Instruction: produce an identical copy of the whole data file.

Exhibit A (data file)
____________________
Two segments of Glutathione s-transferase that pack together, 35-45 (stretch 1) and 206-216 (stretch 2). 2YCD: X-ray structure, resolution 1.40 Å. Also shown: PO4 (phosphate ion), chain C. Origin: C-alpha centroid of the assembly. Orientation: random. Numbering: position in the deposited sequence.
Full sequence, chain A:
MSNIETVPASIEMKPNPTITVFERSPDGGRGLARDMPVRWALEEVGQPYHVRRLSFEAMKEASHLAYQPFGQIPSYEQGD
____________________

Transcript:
Two segments of Glutathione s-transferase that pack together, 35-45 (stretch 1) and 206-216 (stretch 2). 2YCD: X-ray structure, resolution 1.40 Å. Also shown: PO4 (phosphate ion), chain C. Origin: C-alpha centroid of the assembly. Orientation: random. Numbering: position in the deposited sequence.
Full sequence, chain A:
MSNIETVPASIEMKPNPTITVFERSPDGGRGLARDMPVRWALEEVGQPYHVRRLSFEAMKEASHLAYQPFGQIPSYEQGD